"Looks like we got here just in time!" said another, happily unaware that it was the complexity of their needs (four of these and two of those and six of the other, no, wait, let's make it six of the first one), plus supplementary requests ("Can you keep the custard one separate?"), that was causing the backup in the first place.

"Actually, you didn't," I said under my breath.

To keep things moving, I took all my accumulated change out of my pocket, so I could be ready for whatever mysterious tax they would tack on to my order. I picked up three malasadas -- one covered in li hing, a sweet-sour plum-flavored coating; one filled with custard; and one filled with coconut cream. They filled them on the spot, adding to the art but contributing to the time.

They came out piping hot, and I couldn't resist having the li hing as I walked across the bridge to lunch. It was sublimely light and flaky, like a fresh Parker House roll. Whatever time they needed to make it wonderful, it was worth the wait. And besides, I got rid of four pennies.

Lunch was at Tex 808, a barbecue place in a strip mall. I preferred the sides of baked beans and barbecued corn on the cob, drenched in all the butter of my artichoke the night before, to the smoked brisket. The meat was dry and perhaps overcooked, but adding the sweet passion-fruit sauce helped.

Tex 808 had cocktails that would have put me in a happy stagger for the rest of the afternoon. But I had not consumed Bang, or any other energy drink, that morning, and it was four pints of Coke, lightened by slushy ice, that would keep me on the fast track toward Waikiki.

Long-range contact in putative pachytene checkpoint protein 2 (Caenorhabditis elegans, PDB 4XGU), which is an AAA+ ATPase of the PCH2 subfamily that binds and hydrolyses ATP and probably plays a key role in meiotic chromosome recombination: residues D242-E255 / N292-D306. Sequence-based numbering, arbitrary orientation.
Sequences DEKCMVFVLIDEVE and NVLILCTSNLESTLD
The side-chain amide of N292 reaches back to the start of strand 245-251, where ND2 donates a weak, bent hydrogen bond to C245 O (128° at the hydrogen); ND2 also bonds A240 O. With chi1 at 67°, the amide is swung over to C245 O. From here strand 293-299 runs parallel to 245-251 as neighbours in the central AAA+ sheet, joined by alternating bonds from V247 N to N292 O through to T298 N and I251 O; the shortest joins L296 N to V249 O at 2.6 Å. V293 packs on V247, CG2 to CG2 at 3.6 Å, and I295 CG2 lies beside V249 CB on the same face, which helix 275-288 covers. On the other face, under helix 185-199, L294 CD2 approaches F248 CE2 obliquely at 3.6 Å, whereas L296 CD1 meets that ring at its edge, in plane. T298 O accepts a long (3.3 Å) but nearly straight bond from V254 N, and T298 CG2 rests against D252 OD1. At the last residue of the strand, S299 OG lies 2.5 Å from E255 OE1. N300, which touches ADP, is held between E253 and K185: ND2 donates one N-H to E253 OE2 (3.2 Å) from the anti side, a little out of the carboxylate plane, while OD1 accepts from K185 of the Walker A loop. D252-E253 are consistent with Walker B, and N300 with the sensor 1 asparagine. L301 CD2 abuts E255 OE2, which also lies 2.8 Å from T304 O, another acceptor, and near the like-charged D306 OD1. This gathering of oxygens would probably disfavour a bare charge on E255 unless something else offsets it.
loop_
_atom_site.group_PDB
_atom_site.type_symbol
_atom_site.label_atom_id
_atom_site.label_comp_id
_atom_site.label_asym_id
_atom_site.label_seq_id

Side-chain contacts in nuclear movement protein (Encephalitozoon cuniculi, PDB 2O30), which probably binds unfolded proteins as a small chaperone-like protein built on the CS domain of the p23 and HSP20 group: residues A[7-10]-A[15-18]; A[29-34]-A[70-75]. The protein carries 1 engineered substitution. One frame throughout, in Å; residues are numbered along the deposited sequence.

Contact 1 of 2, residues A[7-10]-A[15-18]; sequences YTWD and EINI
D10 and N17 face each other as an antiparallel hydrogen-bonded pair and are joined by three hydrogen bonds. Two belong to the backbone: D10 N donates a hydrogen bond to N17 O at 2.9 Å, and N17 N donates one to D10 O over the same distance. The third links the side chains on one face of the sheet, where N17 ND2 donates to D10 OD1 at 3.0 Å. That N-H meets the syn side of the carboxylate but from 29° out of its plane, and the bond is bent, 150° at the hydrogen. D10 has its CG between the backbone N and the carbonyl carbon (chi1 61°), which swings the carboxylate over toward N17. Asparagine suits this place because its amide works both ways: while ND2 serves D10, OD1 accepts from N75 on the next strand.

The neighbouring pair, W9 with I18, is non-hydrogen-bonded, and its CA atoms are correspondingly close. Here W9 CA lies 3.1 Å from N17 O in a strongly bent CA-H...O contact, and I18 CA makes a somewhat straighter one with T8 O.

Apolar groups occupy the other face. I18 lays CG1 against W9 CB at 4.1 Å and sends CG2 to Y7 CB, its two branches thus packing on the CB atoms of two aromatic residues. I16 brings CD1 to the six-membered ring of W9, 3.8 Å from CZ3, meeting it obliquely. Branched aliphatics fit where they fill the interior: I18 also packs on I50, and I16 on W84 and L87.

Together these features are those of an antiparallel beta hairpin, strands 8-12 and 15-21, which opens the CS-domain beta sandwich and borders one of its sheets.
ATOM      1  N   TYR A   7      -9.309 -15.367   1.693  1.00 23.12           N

This straight stretch of Route 72 had a glorious sidewalk until the road became Interstate H1, at which point I turned south -- or, I should say, makai. Except on road signs, Hawaiians don't use compass directions; instead they refer to mauka (toward the mountains) or makai (toward the water).

I was almost there, and then I saw before me a San Francisco-style street, almost as steep as the Lanikai Pillbox hike, the kind that looks like a roller-coaster incline that levels off at each intersection. Yes, after six hours of walking, I was going to have to climb that.

It was a quiet neighborhood with a leafy park, and near the top of the hill were the grounds of Kapiolani Community College. My ears popped at the peak. And on the other side, as I started the descent, the skyscrapers of Waikiki hove into view: tall, thin protrusions at odd angles to each other, backed by mountains, overlooking the sea -- perhaps the only place in the United States that resembles Hong Kong, at least from a distance.

From within, of course, the comparison is more to Miami: lovely sand enjoyed by thousands of lovely bodies, under the towers of ritzy hotels -- though competition means that my lodging here was both nicer and much cheaper than the Courtyard in Laie. Interspersed amidst the hotels were apartment buildings, large and small; shopping malls; ABC convenience stores; and a few off-the-main-road alleys with souvenir stalls, food trucks, and hidden eateries.

It was at one of those eateries, an izakaya called Pau Hana Base, where I dined. In the manner of a true izakaya it gave me the chance to try a few curious menu items: spicy pollack guts, crunchy "grilled squid eye socket," and dried ray fins, which started out smooth and savory, like cassava, and then turned sweet, like ginger candy, as I chewed. An especially refreshing component of the meal was a simple salad of salted fresh tomato, my attempt to bring balance to the week's heavy foods. And of course they served sake in the traditional wooden box.

The most fun part, however, was their version of takoyaki, bits of octopus in balls of dough. I'd read about it but didn't see it on the menu.